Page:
The EU have published a new document covering preparedness for BREXIT.
“ The European Commission has today adopted a Communication to help national authorities, businesses and citizens prepare for the inevitable changes that will arise at the end of the transition period. Changes will occur to cross-border exchanges between the EU and the UK as of 1 January 2021– irrespective of whether an agreement on a future partnership has been concluded or not.”
Section II outlines what will happen in any outcome.
The document is herehttps://ec.europa.eu/info/sites/info/fi ... t_en_0.pdf
The document covers various topics. Some info you may know already but taken from the publication:-
“As of 1 January 2021, UK nationals travelling to the European Union and the Schengen area will be treated as third-country nationals, and therefore subject to thorough checks at the Schengen area border. This means that intended stays on the territory of EU Member States cannot have a duration of more than 90 days in any 180-day period, and UK nationals will have to meet the entry conditions for third-country nationals. They can also no longer make use of the EU/EEA/CH lanes reserved for persons enjoying the right to free movement when crossing the border.
During the transition period, UK nationals are treated like Union citizens. Therefore, they are not subject to any visa requirements in the European Union, in particular when crossing Schengen borders.
Recent EU preparedness legislative measures have ensured that, as of 1 January 2021, UK nationals will remain exempt from the requirement to be in possession of visas when crossing the European Union’s external borders for short-term stays (up to 90 days in any 180-day period). This visa exemption does not provide for the right to work in the Union and is subject to the reciprocity mechanism applying to third countries, i.e. it could be suspended if Union citizens would cease to be given visa-free access to the United Kingdom for short stays.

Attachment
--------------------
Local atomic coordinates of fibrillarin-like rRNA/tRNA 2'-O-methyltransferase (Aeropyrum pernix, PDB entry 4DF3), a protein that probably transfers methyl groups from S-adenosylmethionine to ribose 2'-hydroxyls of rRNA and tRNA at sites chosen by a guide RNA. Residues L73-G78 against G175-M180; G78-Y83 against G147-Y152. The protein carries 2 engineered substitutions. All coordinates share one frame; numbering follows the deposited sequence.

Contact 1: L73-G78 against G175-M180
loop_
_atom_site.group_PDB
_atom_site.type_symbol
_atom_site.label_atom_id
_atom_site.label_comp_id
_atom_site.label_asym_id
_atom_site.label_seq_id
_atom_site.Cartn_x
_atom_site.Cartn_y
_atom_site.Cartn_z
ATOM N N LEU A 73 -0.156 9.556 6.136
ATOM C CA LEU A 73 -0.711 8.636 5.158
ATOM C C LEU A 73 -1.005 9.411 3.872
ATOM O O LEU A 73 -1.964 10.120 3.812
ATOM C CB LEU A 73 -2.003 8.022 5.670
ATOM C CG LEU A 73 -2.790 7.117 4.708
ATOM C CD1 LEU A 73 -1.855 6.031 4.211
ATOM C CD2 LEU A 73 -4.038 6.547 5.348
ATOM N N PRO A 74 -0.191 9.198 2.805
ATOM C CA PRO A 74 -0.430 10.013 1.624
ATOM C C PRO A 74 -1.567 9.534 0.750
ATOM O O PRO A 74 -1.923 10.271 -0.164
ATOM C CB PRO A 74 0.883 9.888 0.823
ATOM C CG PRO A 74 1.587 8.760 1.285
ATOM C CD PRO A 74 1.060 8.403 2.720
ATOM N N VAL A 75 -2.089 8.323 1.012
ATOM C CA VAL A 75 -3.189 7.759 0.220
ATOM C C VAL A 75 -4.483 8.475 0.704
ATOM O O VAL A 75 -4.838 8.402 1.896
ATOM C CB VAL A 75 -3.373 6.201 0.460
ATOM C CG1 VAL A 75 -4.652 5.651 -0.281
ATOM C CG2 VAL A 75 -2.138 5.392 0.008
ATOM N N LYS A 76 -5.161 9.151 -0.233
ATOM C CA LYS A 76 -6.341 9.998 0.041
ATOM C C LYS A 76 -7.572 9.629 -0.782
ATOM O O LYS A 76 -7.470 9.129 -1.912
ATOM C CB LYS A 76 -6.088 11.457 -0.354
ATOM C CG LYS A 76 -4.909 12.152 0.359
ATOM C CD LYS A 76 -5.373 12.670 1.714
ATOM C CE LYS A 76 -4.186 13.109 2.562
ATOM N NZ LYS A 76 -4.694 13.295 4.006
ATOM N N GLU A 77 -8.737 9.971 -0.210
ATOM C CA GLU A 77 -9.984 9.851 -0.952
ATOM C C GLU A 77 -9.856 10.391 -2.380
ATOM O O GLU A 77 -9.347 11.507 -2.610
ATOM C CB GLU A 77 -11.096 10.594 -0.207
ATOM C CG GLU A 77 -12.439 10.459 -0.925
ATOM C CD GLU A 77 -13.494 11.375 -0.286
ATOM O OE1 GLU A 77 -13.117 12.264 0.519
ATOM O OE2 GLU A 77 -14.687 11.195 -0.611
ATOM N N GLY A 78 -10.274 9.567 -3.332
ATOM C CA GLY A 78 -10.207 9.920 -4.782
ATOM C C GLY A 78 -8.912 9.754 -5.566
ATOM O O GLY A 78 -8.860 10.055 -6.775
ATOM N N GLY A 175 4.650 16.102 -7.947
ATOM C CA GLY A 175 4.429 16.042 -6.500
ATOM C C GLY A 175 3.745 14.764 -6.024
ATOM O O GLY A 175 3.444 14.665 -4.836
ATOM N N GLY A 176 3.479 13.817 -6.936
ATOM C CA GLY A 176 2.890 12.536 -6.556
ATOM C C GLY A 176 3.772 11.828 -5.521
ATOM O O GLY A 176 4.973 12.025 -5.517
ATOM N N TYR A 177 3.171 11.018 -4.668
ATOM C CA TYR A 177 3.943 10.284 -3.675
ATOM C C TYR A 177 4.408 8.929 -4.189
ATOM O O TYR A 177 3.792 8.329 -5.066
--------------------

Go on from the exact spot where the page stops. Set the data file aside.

Visa rules will also change for certain third-country nationals residing in the UK when they travel to the Union. For example, as of 1 January 2021, UK residence documents will no longer exempt the holder from airport transit visa requirements in the Union, and school pupils residing in the United Kingdom will no longer automatically benefit from visa-free access to the Union when going on school excursions.
Travelling with pets
During the transition period, pet owners resident in the United Kingdom can use the ‘EU pet passport’ to facilitate travel in the European Union with their pets.
As of 1 January 2021, an EU pet passport issued to a pet owner resident in the United Kingdom will no longer be a valid document for travelling with pets from the United Kingdom to any of the EU Member States. The requirements for pets accompanying those travelling from the United Kingdom in the future will be set by the Union.
During the transition period, Union law on the recognition of driving licenses across the European Union applies. Therefore, currently, holders of UK-issued driving licences can continue to drive in the EU without additional documentation.
As of 1 January 2021, driving licenses issued by the United Kingdom will no longer benefit from mutual recognition under Union law. The recognition of driving licences issued by the United Kingdom will be regulated at Member State level. In Member States that are Contracting Parties to the 1949 Geneva Convention on Road Traffic, this Convention will apply. For further information the responsible authority of the respective Member State should be consulted.
During the transition period, Union law on roaming applies with respect to the United Kingdom. Therefore, currently, the regulation ensuring roaming without additional charges applies vis-à-vis and in the United Kingdom.
As of 1 January 2021, access for United Kingdom consumers to Roam-Like-At-Home in the European Union will no longer be guaranteed by Union law; nor will it be guaranteed for Union consumers travelling to the United Kingdom.
Both United Kingdom and EU mobile operators will thus be able to apply a surcharge on roaming customers.”